This Is How A Woman Should Be Loved

Take the risk.

Show me your cards. Don’t keep them close to your chest because you’re afraid of what I might say or think. Tell me what’s on your mind and where you’re going with things. I want to know. I want to know your plans and your intentions. I want to know your truth. I want to know you and not the poker-faced version of you that you hide behind.

Lay them on the table. Don’t try to bluff your way through this cause you think I might hurt you. Tell me I’m the first thing you think of when you wake up in the morning and the last word spoken in your nighttime prayers. Be honest about how my strength scares you a little and makes you want to be a better man. Talk about how I’m nothing like you expected and everything that you ever hoped I’d be.

Go all-in. Decide that I’m worth whatever it’ll cost you. Love me anew every morning. Even when I’m mean. Even when I’m lazy. Even if it was me who farted but I’d rather deflect by talking about how TV programming isn’t getting any better and maybe we should get Netflix. Choose me anyway. Commit to me everything that you are and everything that you will be. Have faith in the woman that I am becoming and trust me to believe in the man God made you to be.

Trust me with your weaknesses and failings and I will trust you with mine. Please. Don’t lie to me. Come to me when you feel ashamed. When I go astray, find me again. When I run and hide cause I’m afraid, count to ten and go seek. Search me out, study my mind and pursue my heart. Think of me less as a problem to solve and more like a mystery waiting to be discovered.

Let me see your pain. Uncover those wounds that still sting when touched and those that have hardened into scars. Give me your joyful memories. I want to see that you’re a man who bleeds when pricked, laughs when tickled and cries because even Jesus wept. Show me that your heart breaks for the broken and that you can carry the burdens of others. Let me catch your tears with my hands, let me in, let me hold you.

Hold me. Gently. Know your strength and use it for and not against me. Build me up with words that will fortify my soul against a world hellbent on my destruction. Tell me I’m beautiful, even when you think I’ve heard it enough. When my faith grows weak and I forget who I am, remind me. Forgive me when I repent, say sorry and mean it.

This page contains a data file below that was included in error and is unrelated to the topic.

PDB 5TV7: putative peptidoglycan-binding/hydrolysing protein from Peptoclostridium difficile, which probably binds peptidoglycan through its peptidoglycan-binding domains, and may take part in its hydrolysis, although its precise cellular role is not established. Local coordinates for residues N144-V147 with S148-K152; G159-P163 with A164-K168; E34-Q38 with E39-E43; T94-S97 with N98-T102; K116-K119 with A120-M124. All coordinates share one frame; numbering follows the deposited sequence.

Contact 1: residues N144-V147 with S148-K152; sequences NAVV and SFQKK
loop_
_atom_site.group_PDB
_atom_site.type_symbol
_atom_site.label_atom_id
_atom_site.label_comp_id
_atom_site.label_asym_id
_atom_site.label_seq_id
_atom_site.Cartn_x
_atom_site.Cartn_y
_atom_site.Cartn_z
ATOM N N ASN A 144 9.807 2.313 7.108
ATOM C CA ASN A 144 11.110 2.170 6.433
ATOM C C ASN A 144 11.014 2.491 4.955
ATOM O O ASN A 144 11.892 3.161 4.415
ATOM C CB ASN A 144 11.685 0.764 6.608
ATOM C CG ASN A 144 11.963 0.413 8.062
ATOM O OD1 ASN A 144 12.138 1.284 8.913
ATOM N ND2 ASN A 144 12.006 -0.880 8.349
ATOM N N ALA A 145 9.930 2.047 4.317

Don’t ever let your mind reduce what we could have to a multiple choice option. Don’t passively wait for me to make the first move while you hedge your bets. Show me your hand and give me the chance to show mine. Or not to. Know what you want and go for it. I’m not saying be perfect, I’m saying be powerful. I’m saying love me with a love that is secure and suffers long and suffers first.

Take the risk.

Show me your cards.

Zola Ndlovu writes to encourage people to live every day intentionally. Get more of her writing when you subscribe by clicking here.

Dear Future Husband, From Your Future Wife


Dear future husband,

Can I tell you my worst nightmare?

I’m lying on a bed in a room completely void of light, my arms and legs held down by invisible ties, my limbs feel paralysed, my tongue stuck to the roof of my mouth. The darkness that surrounds me crawls up my body and it won’t be long until it closes in on my neck and squeezes hard. I’m so afraid. I’m so afraid because this feels like death, and I’m alone, and it doesn’t matter how loudly I scream because no one will hear me…

I struggle and thrash around but finally the screams turn into short gasps for air. I feel lightheaded from the lack of oxygen. My heart beats hard against my chest, the rhythm pounds against my skull and I hear the blood rushing in my ears. Finally, my heart stops beating and the blood stops circulating around my body. My brain stops working almost immediately. My body no longer struggles, but is still and lifeless.

A day or so later someone will notice that my curtains haven’t been drawn and windows haven’t been opened and they didn’t see me out on my usual morning walk. The report will say I died of natural causes, a relative will be called to confirm my identity. My funeral policy will be called up, people will be notified and arrangements made. People I haven’t seen in years will gather to sing songs I didn’t like and a lacklustre sermon will be preached.

But it gets worse.

Strangers will stand up to give false testimony. They will speak of my great virtue and be character witnesses for someone they didn’t really know. Many a crocodile tear will be shed. And there will be a display of culturally appropriate histrionics – the wailing and the pretending to throw themselves into the grave. And when the last flower is laid everyone will leave. Life goes on. People will go home to their families, and their jobs and their social media posting. Here lies Zola Ndlovu, unloved, unknown and alone.